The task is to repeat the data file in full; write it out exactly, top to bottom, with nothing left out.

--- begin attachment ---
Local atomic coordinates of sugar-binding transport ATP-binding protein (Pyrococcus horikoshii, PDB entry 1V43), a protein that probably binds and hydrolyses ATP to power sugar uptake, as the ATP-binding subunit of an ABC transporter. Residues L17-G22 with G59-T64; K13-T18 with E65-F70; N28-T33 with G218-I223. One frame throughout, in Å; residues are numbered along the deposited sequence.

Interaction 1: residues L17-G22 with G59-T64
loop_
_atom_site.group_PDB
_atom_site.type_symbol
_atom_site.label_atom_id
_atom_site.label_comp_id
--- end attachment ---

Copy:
Local atomic coordinates of sugar-binding transport ATP-binding protein (Pyrococcus horikoshii, PDB entry 1V43), a protein that probably binds and hydrolyses ATP to power sugar uptake, as the ATP-binding subunit of an ABC transporter. Residues L17-G22 with G59-T64; K13-T18 with E65-F70; N28-T33 with G218-I223. One frame throughout, in Å; residues are numbered along the deposited sequence.

Interaction 1: residues L17-G22 with G59-T64
loop_
_atom_site.group_PDB
_atom_site.type_symbol
_atom_site.label_atom_id
_atom_site.label_comp_id